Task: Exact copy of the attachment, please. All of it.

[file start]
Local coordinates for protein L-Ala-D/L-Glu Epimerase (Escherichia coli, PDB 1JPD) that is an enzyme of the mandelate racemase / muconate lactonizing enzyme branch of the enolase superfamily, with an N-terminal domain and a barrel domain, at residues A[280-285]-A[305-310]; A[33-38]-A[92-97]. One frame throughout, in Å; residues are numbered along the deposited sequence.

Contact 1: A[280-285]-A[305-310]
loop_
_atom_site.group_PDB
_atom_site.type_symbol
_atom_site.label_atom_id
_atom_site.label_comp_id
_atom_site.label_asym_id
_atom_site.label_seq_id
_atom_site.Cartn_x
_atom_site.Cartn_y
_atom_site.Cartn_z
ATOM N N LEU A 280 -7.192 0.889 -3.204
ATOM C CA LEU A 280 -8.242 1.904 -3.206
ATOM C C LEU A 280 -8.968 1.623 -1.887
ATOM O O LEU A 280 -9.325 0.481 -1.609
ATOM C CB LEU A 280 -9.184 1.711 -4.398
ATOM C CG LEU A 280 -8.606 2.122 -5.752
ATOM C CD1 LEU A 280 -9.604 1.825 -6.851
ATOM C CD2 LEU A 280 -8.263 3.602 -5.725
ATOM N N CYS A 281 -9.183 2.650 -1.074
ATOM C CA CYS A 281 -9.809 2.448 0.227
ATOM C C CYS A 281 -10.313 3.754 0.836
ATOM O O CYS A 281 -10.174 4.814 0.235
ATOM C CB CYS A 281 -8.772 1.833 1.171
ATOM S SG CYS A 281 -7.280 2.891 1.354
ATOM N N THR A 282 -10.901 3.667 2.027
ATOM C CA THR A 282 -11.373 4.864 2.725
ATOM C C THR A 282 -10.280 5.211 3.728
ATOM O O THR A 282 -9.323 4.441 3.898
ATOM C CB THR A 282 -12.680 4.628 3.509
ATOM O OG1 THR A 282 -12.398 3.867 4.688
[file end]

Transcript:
Local coordinates for protein L-Ala-D/L-Glu Epimerase (Escherichia coli, PDB 1JPD) that is an enzyme of the mandelate racemase / muconate lactonizing enzyme branch of the enolase superfamily, with an N-terminal domain and a barrel domain, at residues A[280-285]-A[305-310]; A[33-38]-A[92-97]. One frame throughout, in Å; residues are numbered along the deposited sequence.

Contact 1: A[280-285]-A[305-310]
loop_
_atom_site.group_PDB
_atom_site.type_symbol
_atom_site.label_atom_id
_atom_site.label_comp_id
_atom_site.label_asym_id
_atom_site.label_seq_id
_atom_site.Cartn_x
_atom_site.Cartn_y
_atom_site.Cartn_z
ATOM N N LEU A 280 -7.192 0.889 -3.204
ATOM C CA LEU A 280 -8.242 1.904 -3.206
ATOM C C LEU A 280 -8.968 1.623 -1.887
ATOM O O LEU A 280 -9.325 0.481 -1.609
ATOM C CB LEU A 280 -9.184 1.711 -4.398
ATOM C CG LEU A 280 -8.606 2.122 -5.752
ATOM C CD1 LEU A 280 -9.604 1.825 -6.851
ATOM C CD2 LEU A 280 -8.263 3.602 -5.725
ATOM N N CYS A 281 -9.183 2.650 -1.074
ATOM C CA CYS A 281 -9.809 2.448 0.227
ATOM C C CYS A 281 -10.313 3.754 0.836
ATOM O O CYS A 281 -10.174 4.814 0.235
ATOM C CB CYS A 281 -8.772 1.833 1.171
ATOM S SG CYS A 281 -7.280 2.891 1.354
ATOM N N THR A 282 -10.901 3.667 2.027
ATOM C CA THR A 282 -11.373 4.864 2.725
ATOM C C THR A 282 -10.280 5.211 3.728
ATOM O O THR A 282 -9.323 4.441 3.898
ATOM C CB THR A 282 -12.680 4.628 3.509
ATOM O OG1 THR A 282 -12.398 3.867 4.688